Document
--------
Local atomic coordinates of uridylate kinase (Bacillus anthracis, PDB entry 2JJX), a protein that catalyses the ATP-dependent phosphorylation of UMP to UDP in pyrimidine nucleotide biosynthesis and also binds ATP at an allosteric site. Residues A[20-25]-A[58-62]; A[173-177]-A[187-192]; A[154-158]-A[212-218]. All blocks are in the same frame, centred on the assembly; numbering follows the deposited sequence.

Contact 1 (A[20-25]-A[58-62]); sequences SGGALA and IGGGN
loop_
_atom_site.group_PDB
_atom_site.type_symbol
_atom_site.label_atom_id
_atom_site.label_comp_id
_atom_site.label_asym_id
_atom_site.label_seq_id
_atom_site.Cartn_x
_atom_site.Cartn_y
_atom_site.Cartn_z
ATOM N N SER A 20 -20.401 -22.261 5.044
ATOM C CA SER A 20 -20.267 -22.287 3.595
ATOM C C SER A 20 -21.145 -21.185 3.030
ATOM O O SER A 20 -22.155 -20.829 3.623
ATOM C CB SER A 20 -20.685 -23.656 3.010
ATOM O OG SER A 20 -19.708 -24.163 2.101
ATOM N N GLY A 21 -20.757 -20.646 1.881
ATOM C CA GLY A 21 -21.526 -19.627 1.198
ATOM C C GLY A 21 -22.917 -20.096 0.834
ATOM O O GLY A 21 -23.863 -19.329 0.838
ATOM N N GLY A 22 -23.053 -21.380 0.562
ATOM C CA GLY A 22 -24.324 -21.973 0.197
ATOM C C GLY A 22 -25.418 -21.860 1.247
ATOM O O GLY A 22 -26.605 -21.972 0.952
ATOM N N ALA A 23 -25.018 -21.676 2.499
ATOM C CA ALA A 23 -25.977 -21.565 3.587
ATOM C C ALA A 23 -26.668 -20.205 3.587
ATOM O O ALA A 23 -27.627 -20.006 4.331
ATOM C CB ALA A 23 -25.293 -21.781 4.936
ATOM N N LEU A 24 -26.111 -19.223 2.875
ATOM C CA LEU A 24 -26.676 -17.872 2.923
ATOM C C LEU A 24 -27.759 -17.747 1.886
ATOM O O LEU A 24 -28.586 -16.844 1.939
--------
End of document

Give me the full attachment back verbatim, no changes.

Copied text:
Local atomic coordinates of uridylate kinase (Bacillus anthracis, PDB entry 2JJX), a protein that catalyses the ATP-dependent phosphorylation of UMP to UDP in pyrimidine nucleotide biosynthesis and also binds ATP at an allosteric site. Residues A[20-25]-A[58-62]; A[173-177]-A[187-192]; A[154-158]-A[212-218]. All blocks are in the same frame, centred on the assembly; numbering follows the deposited sequence.

Contact 1 (A[20-25]-A[58-62]); sequences SGGALA and IGGGN
loop_
_atom_site.group_PDB
_atom_site.type_symbol
_atom_site.label_atom_id
_atom_site.label_comp_id
_atom_site.label_asym_id
_atom_site.label_seq_id
_atom_site.Cartn_x
_atom_site.Cartn_y
_atom_site.Cartn_z
ATOM N N SER A 20 -20.401 -22.261 5.044
ATOM C CA SER A 20 -20.267 -22.287 3.595
ATOM C C SER A 20 -21.145 -21.185 3.030
ATOM O O SER A 20 -22.155 -20.829 3.623
ATOM C CB SER A 20 -20.685 -23.656 3.010
ATOM O OG SER A 20 -19.708 -24.163 2.101
ATOM N N GLY A 21 -20.757 -20.646 1.881
ATOM C CA GLY A 21 -21.526 -19.627 1.198
ATOM C C GLY A 21 -22.917 -20.096 0.834
ATOM O O GLY A 21 -23.863 -19.329 0.838
ATOM N N GLY A 22 -23.053 -21.380 0.562
ATOM C CA GLY A 22 -24.324 -21.973 0.197
ATOM C C GLY A 22 -25.418 -21.860 1.247
ATOM O O GLY A 22 -26.605 -21.972 0.952
ATOM N N ALA A 23 -25.018 -21.676 2.499
ATOM C CA ALA A 23 -25.977 -21.565 3.587
ATOM C C ALA A 23 -26.668 -20.205 3.587
ATOM O O ALA A 23 -27.627 -20.006 4.331
ATOM C CB ALA A 23 -25.293 -21.781 4.936
ATOM N N LEU A 24 -26.111 -19.223 2.875
ATOM C CA LEU A 24 -26.676 -17.872 2.923
ATOM C C LEU A 24 -27.759 -17.747 1.886
ATOM O O LEU A 24 -28.586 -16.844 1.939